Commit to working with independent researchers to understand this problem

YouTube’s plan should lay out a clear timeline and process for how they will work closely and collaboratively with social science researchers from around the world, delivering to them the datasets that their work relies on.* They should move beyond approaches to simply “audit the algorithm,” and instead work meaningfully with researchers who study the interplay between the content that is uploaded, the algorithms that decide what to suggest, and the consequent impact of this amplification on communities. These researchers will not only help YouTube change, but will be able to assess if the changes that they are making are solving bigger real-world problems.

Provide evidence to back up the claims they’ve made about progress on this issue

YouTube’s plan must detail the efforts that they are undertaking within the company to solve these issues and provide evidence that backs their findings so far, acknowledging the challenges that they are currently facing in solving this problem. Any future claims that YouTube makes about progress towards solving these issues should also be backed up by verifiable evidence.


[1] Researchers need access to meaningful data including:

  • Data to determine the scale of potential issues: A large-scale, representative sampling of public videos and channels, with their associated data. Data should include impression data (e.g. number of times a video is viewed, number of times a video is recommended, number of views as a result of a recommendation), engagement data (e.g. number of shares, upvotes/downvotes), text data (e.g. creator name, video description, transcription and other text extracted from the video), and/or other annotations (e.g. geographic origin of the video, whether a video was reported or considered for removal, tags or categories assigned to the video, whether the video was demonetized).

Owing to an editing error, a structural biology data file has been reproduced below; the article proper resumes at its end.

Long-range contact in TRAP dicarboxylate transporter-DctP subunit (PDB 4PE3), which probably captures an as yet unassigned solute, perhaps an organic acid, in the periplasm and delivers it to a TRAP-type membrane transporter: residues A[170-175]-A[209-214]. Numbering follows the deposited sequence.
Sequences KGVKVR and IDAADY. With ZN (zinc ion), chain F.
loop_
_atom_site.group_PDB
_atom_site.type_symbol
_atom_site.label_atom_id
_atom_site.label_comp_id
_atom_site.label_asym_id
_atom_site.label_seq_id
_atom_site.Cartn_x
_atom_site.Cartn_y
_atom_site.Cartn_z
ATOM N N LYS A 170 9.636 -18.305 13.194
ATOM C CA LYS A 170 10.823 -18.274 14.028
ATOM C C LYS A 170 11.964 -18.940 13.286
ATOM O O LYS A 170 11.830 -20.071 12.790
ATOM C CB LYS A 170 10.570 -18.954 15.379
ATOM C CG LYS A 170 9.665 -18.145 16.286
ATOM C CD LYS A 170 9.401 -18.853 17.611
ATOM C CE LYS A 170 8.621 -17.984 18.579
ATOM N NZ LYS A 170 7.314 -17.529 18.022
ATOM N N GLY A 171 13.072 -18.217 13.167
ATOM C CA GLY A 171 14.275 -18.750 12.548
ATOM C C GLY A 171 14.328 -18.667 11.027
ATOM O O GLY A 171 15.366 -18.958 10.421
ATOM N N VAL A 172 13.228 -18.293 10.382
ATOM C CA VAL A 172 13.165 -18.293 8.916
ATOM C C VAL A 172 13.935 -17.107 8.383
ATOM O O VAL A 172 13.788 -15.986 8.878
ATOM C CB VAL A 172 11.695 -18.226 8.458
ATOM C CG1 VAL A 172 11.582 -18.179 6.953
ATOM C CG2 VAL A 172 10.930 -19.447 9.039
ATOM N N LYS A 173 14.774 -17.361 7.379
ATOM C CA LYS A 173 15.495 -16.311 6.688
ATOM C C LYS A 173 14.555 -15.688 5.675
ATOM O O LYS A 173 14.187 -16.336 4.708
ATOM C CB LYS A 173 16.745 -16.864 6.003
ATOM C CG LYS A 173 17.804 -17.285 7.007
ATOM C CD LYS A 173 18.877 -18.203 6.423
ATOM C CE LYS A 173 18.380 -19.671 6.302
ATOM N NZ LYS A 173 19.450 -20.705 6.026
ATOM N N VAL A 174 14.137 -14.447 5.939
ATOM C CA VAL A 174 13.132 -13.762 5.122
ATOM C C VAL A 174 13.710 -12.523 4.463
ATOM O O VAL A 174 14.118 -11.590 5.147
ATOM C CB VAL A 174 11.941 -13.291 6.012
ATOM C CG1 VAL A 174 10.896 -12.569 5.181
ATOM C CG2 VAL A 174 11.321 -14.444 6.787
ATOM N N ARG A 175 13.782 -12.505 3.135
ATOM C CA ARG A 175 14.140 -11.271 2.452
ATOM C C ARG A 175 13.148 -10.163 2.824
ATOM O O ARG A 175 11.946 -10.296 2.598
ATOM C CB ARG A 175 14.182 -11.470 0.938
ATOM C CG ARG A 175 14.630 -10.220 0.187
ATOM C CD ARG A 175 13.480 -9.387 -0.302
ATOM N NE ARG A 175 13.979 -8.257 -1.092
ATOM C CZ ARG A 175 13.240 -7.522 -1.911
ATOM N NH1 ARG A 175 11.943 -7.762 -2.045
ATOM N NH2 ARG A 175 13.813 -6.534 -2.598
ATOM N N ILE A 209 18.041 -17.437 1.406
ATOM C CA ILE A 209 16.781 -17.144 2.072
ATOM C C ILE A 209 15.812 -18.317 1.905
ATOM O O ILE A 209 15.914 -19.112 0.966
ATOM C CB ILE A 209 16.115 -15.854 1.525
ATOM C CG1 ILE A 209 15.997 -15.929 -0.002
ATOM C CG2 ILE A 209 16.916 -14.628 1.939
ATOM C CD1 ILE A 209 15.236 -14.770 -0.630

• Data that enables network analysis of the recommendation system: Data and/or sampling that enables the study of network structures (e.g. “nearest neighbor” or clustering of videos, how videos are introduced to a community via recommendations).

[2] Researchers need better simulation tools, including:

  • The ability to mimic user pathways through the recommendation algorithm: Researchers can create research accounts that allow them to simulate user pathways through the recommendation system by populating their viewing history with sampling data.
  • A tool simulating personalized recommendations: A “pathways” tool that allows researchers to study forward and backward recommendations (e.g. tool would provide videos or a sequence of video views like a playlist, tool would return the next set of recommendation(s), global average, or on some population segment of videos, as well as providing videos and returning other videos that lead to that video).

[3] Researchers need tools that empower, not limit, large-scale research and analysis. This means that:

  • YouTube should not place restrictive rate limits on researchers doing large-scale analysis of the platform (e.g. change its existing API rate limit).
  • YouTube should provide researchers with access to a historical archive of videos so that they can perform bulk analysis of these videos.